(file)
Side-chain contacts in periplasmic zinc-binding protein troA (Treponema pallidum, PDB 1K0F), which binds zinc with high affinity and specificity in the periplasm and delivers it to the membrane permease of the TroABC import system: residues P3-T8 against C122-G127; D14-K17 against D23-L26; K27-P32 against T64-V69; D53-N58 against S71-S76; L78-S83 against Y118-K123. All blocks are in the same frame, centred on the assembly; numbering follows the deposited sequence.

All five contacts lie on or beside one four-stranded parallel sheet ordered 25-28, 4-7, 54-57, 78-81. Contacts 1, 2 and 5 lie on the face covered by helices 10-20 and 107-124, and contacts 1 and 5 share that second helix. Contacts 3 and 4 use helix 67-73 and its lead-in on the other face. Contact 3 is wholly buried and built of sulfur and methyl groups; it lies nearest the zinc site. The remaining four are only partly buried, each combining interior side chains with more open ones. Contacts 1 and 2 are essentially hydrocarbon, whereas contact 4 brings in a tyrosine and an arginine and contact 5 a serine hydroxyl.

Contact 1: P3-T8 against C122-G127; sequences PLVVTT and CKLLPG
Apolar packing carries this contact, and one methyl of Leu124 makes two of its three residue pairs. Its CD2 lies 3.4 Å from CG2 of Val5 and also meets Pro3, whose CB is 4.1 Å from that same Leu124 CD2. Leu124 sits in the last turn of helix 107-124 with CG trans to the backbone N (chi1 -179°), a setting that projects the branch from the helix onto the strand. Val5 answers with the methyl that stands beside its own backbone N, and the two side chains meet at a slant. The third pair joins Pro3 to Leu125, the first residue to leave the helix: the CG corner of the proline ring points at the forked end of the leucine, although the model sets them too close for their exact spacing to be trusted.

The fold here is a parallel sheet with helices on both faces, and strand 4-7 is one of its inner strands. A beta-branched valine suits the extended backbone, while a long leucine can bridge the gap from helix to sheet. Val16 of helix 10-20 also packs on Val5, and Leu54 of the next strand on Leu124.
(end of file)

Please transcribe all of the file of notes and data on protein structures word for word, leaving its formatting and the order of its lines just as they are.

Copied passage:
Side-chain contacts in periplasmic zinc-binding protein troA (Treponema pallidum, PDB 1K0F), which binds zinc with high affinity and specificity in the periplasm and delivers it to the membrane permease of the TroABC import system: residues P3-T8 against C122-G127; D14-K17 against D23-L26; K27-P32 against T64-V69; D53-N58 against S71-S76; L78-S83 against Y118-K123. All blocks are in the same frame, centred on the assembly; numbering follows the deposited sequence.

All five contacts lie on or beside one four-stranded parallel sheet ordered 25-28, 4-7, 54-57, 78-81. Contacts 1, 2 and 5 lie on the face covered by helices 10-20 and 107-124, and contacts 1 and 5 share that second helix. Contacts 3 and 4 use helix 67-73 and its lead-in on the other face. Contact 3 is wholly buried and built of sulfur and methyl groups; it lies nearest the zinc site. The remaining four are only partly buried, each combining interior side chains with more open ones. Contacts 1 and 2 are essentially hydrocarbon, whereas contact 4 brings in a tyrosine and an arginine and contact 5 a serine hydroxyl.

Contact 1: P3-T8 against C122-G127; sequences PLVVTT and CKLLPG
Apolar packing carries this contact, and one methyl of Leu124 makes two of its three residue pairs. Its CD2 lies 3.4 Å from CG2 of Val5 and also meets Pro3, whose CB is 4.1 Å from that same Leu124 CD2. Leu124 sits in the last turn of helix 107-124 with CG trans to the backbone N (chi1 -179°), a setting that projects the branch from the helix onto the strand. Val5 answers with the methyl that stands beside its own backbone N, and the two side chains meet at a slant. The third pair joins Pro3 to Leu125, the first residue to leave the helix: the CG corner of the proline ring points at the forked end of the leucine, although the model sets them too close for their exact spacing to be trusted.

The fold here is a parallel sheet with helices on both faces, and strand 4-7 is one of its inner strands. A beta-branched valine suits the extended backbone, while a long leucine can bridge the gap from helix to sheet. Val16 of helix 10-20 also packs on Val5, and Leu54 of the next strand on Leu124.